The Exeter, New Hampshire, pharmaceutical company has planned to separate its drug delivery business from its generics business that will result in two independent and highly focused public companies.
The proposed drug delivery spin-off will be named CPEX Pharmaceuticals, but is still subject to numerous conditions, including final approval by Bentley's board of directors and the filing and effectiveness of a registration statement with the Securities and Exchange Commission.
"The board believes that by separating Bentley into two focused and better understood companies, the opportunities for both the drug delivery business and the generics pharmaceuticals business could be substantially enhanced and greater value could be created than under the current structure," Bentley chairman and chief executive James Murphy said in a statement.
"Operating separately will allow each company to benefit from greater strategic and managerial focus. The separation will enable the two businesses to compete more effectively in their respective markets and optimise their respective business goals, research initiatives and capital requirements. We believe that our decision to separate out two businesses and to explore all available strategic alternatives with respect to the generics business may result in increased value for our shareholders."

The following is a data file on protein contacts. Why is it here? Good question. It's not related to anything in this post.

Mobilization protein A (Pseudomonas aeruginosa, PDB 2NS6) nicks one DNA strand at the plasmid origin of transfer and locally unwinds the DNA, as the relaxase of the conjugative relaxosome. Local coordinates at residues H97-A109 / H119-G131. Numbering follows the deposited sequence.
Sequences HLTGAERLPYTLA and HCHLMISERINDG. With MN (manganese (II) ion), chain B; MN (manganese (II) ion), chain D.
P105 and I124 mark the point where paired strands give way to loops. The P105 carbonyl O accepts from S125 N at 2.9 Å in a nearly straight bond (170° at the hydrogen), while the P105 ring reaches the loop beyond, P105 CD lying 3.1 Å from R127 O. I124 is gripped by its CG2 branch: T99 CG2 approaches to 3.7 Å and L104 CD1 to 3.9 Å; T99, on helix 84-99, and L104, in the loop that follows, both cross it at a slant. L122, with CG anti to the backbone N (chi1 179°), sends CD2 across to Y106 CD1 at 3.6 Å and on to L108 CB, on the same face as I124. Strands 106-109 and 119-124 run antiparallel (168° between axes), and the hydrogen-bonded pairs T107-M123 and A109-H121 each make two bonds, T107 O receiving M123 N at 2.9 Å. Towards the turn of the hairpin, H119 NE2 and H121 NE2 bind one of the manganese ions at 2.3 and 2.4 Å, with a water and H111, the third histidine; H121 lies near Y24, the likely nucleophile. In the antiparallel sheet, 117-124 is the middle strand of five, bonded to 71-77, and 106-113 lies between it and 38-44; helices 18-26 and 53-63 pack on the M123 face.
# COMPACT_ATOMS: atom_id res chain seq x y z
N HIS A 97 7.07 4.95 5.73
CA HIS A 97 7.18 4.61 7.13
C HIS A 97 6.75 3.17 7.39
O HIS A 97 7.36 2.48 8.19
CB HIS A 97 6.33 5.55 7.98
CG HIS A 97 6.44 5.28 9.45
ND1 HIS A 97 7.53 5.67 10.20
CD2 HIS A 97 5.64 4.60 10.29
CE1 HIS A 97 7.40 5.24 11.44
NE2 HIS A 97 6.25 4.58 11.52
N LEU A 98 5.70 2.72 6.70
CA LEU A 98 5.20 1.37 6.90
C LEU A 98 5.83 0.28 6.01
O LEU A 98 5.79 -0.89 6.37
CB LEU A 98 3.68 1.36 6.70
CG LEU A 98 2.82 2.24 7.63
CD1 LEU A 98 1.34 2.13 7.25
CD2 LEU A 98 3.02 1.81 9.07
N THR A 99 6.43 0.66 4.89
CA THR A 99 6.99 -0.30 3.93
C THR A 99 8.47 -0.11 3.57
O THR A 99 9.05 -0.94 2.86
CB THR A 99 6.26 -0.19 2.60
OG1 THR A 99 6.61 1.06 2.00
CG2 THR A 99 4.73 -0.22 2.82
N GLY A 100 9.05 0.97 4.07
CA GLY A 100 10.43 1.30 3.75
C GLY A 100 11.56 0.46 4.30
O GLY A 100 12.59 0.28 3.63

Bentley plans to implement the drug delivery spin-off through a taxable stock dividend of all CPEX Pharmaceuticals to Bentley shareholders.
Under the plan, Bentley would provide transitional services, including managerial, operational, and administrative support, for a period of up to 24 months until CPEX could fully establish its own operations.
CPEX would focus on innovative drug delivery, particularly Bentley's unique CPE-215 permeation enhancement technology.
This works by enhancing the absorption of drugs across a variety of biological membranes, including the skin, mouth, nose and eye, and the company is looking at being able to use the technology to formulate creams, ointments, gels, solutions, lotions, sprays and patches.
The technology has already been used in Testim, a testosterone gel marketed by Auxilium Pharmaceuticals, and is being used in the development of Nasulin, an intranasal insulin product currently in Phase II trials.
The split will allow Bentley to focus on its generics pharmaceuticals business, of which the company is intending to explore strategic alternatives, which were undisclosed.
The generics business is the larger of the two business segments with revenues in 2006 of $101.1m (€71.1m), compared to the drug delivery business which reported revenues of $8.4m in 2006.
Bentley would maintain its commercial and manufacturing presence in Europe and continue to develop, market and license current and pipeline pharmaceuticals, the company said in a statement.
"The generics and drug delivery businesses have very different strategic goals, key performance indicators and shareholder expectations. Because the synergies between these businesses are limited, we concluded that separating them at this time would result in greater transparency for our shareholders, and allow the business to compete more effectively in their respective markets," Murphy said.